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I have a table with millions of rows, and I want to find all rows that have any one of a supplied list of a few thousand values in a specific column. Bascially I want to run an IN(...set...) query, which is internally rewritten to an = ANY(...array...) construct, with an array size of thousands, against an indexed column with millions of rows.

My questions are:

  1. Is there a limit to the size of a set or an array in this query type?
  2. How does this query type scale? I assume the array is not indexed, so presumably each array value hits the index, giving scaling of O(n log N), for n array values, and N table rows?
  3. How much of a hit on query throughput would it be to submit these sorts of large queries, among a stream of simpler queries? In other words, would it be good to break this down to a few dozen separate queries, with say 100 array values in each, in order to allow the work of this query to be interleaved with other queries?

2 Answers 2

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I made a small benchmark.

Source code on pastebin

Test table: 10M rows with (id INT PRIMARY KEY, s TEXT).

Results:

   0.055ms      1 rows Correlated SELECT * FROM test_array WHERE id =ANY(A
   0.042ms      1 rows Correlated SELECT * FROM test_array WHERE id IN (1)
   0.070ms      1 rows Correlated SELECT * FROM unnest(ARRAY[1]) id JOIN t
   0.045ms      1 rows     Random SELECT * FROM test_array WHERE id =ANY(A
   0.042ms      1 rows     Random SELECT * FROM test_array WHERE id IN (31
   0.070ms      1 rows     Random SELECT * FROM unnest(ARRAY[3146607]) id
   0.058ms     10 rows Correlated SELECT * FROM test_array WHERE id =ANY(A
   0.059ms     10 rows Correlated SELECT * FROM test_array WHERE id IN (1,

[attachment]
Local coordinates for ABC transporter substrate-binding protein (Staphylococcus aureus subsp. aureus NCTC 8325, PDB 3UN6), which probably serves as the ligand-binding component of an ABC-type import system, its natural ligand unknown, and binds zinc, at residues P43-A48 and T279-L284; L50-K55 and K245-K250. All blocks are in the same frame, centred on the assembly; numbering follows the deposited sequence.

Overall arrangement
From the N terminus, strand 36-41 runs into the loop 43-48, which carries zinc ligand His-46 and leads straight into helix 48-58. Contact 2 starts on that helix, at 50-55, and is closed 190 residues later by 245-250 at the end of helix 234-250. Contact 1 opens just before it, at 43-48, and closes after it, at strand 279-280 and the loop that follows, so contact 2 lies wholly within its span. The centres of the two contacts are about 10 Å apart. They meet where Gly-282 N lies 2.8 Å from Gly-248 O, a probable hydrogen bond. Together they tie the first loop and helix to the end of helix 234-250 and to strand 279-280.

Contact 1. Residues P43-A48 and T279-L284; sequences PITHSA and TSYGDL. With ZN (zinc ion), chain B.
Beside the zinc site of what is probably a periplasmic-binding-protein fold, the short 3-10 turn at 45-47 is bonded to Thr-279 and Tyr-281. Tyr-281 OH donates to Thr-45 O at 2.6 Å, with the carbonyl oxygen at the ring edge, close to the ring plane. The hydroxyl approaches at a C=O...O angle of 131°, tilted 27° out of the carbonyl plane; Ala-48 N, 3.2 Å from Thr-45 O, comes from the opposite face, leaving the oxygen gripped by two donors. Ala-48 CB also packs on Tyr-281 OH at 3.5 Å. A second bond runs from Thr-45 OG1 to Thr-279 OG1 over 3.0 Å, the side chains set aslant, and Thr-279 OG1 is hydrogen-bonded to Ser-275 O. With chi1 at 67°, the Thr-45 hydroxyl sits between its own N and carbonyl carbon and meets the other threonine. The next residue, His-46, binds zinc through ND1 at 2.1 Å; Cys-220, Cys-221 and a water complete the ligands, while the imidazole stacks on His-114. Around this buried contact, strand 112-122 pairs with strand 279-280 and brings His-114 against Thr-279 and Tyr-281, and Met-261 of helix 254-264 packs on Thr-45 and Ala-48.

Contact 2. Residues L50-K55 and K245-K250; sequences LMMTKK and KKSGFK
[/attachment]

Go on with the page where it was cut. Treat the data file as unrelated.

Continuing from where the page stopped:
0.085ms     10 rows Correlated SELECT * FROM unnest(ARRAY[1,2,3,4,5,6,7
   0.065ms     10 rows     Random SELECT * FROM test_array WHERE id =ANY(A
   0.062ms     10 rows     Random SELECT * FROM test_array WHERE id IN (66
   0.088ms     10 rows     Random SELECT * FROM unnest(ARRAY[6629054,48357
   0.184ms    100 rows Correlated SELECT * FROM test_array WHERE id =ANY(A
   0.183ms    100 rows Correlated SELECT * FROM test_array WHERE id IN (1,
   0.222ms    100 rows Correlated SELECT * FROM unnest(ARRAY[1,2,3,4,5,6,7
   0.247ms    100 rows     Random SELECT * FROM test_array WHERE id =ANY(A
   0.237ms    100 rows     Random SELECT * FROM test_array WHERE id IN (15
   0.258ms    100 rows     Random SELECT * FROM unnest(ARRAY[153046,957664
   1.442ms   1000 rows Correlated SELECT * FROM test_array WHERE id =ANY(A
   1.458ms   1000 rows Correlated SELECT * FROM test_array WHERE id IN (1,
   1.558ms   1000 rows Correlated SELECT * FROM unnest(ARRAY[1,2,3,4,5,6,7
   2.076ms   1000 rows     Random SELECT * FROM test_array WHERE id =ANY(A
   2.019ms   1000 rows     Random SELECT * FROM test_array WHERE id IN (90
   2.070ms   1000 rows     Random SELECT * FROM unnest(ARRAY[9047600,58146
  15.233ms  10000 rows Correlated SELECT * FROM test_array WHERE id =ANY(A
  14.536ms  10000 rows Correlated SELECT * FROM test_array WHERE id IN (1,
  15.389ms  10000 rows Correlated SELECT * FROM unnest(ARRAY[1,2,3,4,5,6,7
  62.936ms   9995 rows     Random SELECT * FROM test_array WHERE id =ANY(A
  47.661ms   9995 rows     Random SELECT * FROM test_array WHERE id IN (31
  36.861ms  10000 rows     Random SELECT * FROM unnest(ARRAY[3109119,87658
 421.528ms 100000 rows Correlated SELECT * FROM test_array WHERE id =ANY(A